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AN INDEPENDENT STUDENT NEWSPAPER SERVING THE GW COMMUNITY SINCE 1904

The GW Hatchet

Serving the GW Community since 1904

The GW Hatchet

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Diversity, equity official to leave GW in July
By Jenna Lee, Assistant News Editor • June 8, 2024

Milken dean refutes Trump’s claims that Hurricane Maria research was partisan

The dean of the Milken Institute of Public Health on Saturday negated President Donald Trump’s claims that the school’s research estimating 3,000 deaths in Puerto Rico after Hurricane Maria was driven by partisan politics.

Lynn Goldman, the dean of the public health school, said in a Washington Post op-ed that “politics played no role” in the study, which was commissioned by the Puerto Rican government in February and released last month. Trump disputed the findings in a series of tweets Thursday and Friday, falsely claiming that the estimate was “done by the Democrats” to “make me look as bad as possible.”

“To set the record straight, our study was carried out with no interference whatsoever from any political party or institution,” she wrote.

Public health school researchers analyzed death certificates from the six months following Hurricane Maria’s landfall in Puerto Rico in September 2017. They used a mathematical model to compare the number of deaths over the months following the hurricane to mortalities in years without a storm.

The study also accounted for displacement after the hurricane.

Goldman started the op-ed with an anecdote about receiving a call from Puerto Rico Gov. Ricardo Rosselló last December to discuss the hurricane. She said she knew the number of deaths “was, and would continue to be, a highly charged issue”– but that she didn’t know “the issue would be the subject of several presidential tweets.”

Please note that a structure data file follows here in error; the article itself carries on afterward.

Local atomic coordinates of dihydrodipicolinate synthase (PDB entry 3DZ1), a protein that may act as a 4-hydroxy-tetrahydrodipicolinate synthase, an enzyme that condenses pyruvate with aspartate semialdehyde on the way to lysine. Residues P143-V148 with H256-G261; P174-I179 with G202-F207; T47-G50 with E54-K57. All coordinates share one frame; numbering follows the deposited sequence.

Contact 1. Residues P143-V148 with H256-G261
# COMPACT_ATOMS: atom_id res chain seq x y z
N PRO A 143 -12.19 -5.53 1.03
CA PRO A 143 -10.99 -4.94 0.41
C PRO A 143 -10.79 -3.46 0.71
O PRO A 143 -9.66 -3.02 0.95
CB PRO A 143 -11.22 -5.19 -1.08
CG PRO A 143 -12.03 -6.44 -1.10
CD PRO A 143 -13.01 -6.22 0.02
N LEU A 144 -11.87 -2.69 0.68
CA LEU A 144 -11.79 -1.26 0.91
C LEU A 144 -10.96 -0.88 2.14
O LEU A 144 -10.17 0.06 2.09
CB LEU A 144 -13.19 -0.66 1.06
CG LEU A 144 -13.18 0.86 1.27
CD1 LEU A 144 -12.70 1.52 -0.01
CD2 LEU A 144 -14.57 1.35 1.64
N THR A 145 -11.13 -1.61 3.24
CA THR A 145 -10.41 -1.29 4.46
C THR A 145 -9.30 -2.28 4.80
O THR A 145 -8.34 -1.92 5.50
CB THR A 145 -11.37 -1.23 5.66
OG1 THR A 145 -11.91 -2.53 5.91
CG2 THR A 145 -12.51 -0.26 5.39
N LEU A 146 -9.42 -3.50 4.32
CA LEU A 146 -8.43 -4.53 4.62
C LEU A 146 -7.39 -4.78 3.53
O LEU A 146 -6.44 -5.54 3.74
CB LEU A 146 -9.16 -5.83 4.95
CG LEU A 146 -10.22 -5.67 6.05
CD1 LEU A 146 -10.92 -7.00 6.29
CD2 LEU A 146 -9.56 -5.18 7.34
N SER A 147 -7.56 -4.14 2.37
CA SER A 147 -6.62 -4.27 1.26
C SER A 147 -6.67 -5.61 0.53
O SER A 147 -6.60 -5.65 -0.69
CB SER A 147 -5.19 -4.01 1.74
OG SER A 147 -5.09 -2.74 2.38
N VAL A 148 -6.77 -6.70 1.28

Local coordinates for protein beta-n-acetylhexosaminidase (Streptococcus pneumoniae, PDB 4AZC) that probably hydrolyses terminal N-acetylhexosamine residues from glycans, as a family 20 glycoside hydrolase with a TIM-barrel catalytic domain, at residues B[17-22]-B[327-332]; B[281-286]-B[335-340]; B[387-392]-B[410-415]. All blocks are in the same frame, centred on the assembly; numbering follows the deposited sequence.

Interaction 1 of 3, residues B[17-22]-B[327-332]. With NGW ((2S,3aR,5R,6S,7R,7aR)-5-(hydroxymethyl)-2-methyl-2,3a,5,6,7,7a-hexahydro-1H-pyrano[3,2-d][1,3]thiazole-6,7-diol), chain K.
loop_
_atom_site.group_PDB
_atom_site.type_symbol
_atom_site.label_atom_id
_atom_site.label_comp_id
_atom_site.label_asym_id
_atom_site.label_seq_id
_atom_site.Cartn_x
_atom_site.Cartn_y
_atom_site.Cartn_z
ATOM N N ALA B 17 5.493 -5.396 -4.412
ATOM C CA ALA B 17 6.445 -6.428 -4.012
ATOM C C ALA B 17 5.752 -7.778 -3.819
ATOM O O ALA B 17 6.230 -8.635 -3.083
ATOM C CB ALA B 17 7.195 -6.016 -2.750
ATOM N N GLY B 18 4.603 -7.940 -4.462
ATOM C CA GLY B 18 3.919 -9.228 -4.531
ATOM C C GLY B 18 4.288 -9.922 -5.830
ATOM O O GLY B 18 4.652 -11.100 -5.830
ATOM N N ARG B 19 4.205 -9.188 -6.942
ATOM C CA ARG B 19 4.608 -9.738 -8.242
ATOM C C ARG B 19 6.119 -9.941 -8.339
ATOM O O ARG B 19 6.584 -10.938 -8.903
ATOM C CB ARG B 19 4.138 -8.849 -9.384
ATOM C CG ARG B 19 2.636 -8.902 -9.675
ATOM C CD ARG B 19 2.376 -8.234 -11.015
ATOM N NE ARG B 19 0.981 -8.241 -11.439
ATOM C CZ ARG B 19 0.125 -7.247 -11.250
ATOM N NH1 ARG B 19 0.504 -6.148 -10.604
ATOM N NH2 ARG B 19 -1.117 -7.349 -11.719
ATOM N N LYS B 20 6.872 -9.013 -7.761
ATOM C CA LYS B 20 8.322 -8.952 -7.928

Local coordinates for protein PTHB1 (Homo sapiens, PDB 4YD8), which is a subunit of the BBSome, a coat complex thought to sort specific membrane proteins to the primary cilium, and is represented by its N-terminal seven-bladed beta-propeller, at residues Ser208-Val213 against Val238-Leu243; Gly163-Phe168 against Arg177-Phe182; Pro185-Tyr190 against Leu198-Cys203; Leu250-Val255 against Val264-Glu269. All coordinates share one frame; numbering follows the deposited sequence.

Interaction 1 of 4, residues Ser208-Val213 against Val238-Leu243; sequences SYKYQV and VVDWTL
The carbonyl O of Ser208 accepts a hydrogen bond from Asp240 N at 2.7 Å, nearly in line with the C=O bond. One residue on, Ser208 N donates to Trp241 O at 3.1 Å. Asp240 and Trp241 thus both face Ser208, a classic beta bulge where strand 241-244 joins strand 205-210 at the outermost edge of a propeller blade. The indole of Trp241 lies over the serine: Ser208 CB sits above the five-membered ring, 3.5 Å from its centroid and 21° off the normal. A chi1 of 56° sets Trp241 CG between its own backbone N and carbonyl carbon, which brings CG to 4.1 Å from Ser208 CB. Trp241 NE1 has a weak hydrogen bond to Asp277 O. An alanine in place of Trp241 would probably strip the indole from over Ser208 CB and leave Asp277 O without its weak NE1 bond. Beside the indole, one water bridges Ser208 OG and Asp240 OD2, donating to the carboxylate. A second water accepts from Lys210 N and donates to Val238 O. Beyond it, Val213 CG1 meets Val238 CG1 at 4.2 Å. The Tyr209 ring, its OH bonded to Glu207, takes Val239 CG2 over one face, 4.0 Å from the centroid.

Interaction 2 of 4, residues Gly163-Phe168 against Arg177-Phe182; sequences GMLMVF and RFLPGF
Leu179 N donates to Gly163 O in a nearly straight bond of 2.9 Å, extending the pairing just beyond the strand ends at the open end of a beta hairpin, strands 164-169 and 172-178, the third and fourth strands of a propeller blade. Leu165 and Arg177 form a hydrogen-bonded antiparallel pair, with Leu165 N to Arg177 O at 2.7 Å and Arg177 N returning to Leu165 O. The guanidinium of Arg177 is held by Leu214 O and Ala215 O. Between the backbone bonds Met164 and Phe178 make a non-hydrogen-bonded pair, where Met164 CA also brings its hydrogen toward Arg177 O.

The op-ed described Milken’s methodology behind the study and compared its findings to that of other institutions, like Harvard and Penn State universities, which released interim estimates of 1,139 and 4,645 deaths through December 2017, respectively. Goldman said Harvard’s study, which was based on a household survey, didn’t adjust household deaths for household size.

“Ours was the only study that took into account the enormous net out-migration of citizens that occurred after the storm,” she wrote.

Goldman added that Milken researchers “don’t know the exact circumstances” around the deaths of each person because many factors contributed to the death toll, including lack of transportation or access to water and food.

“What was lacking was adequate planning and preparedness for such a horrific storm,” Goldman said. “No one administration or political party is responsible for why we still don’t prioritize preparedness even though we are increasingly threatened by large hurricanes.”

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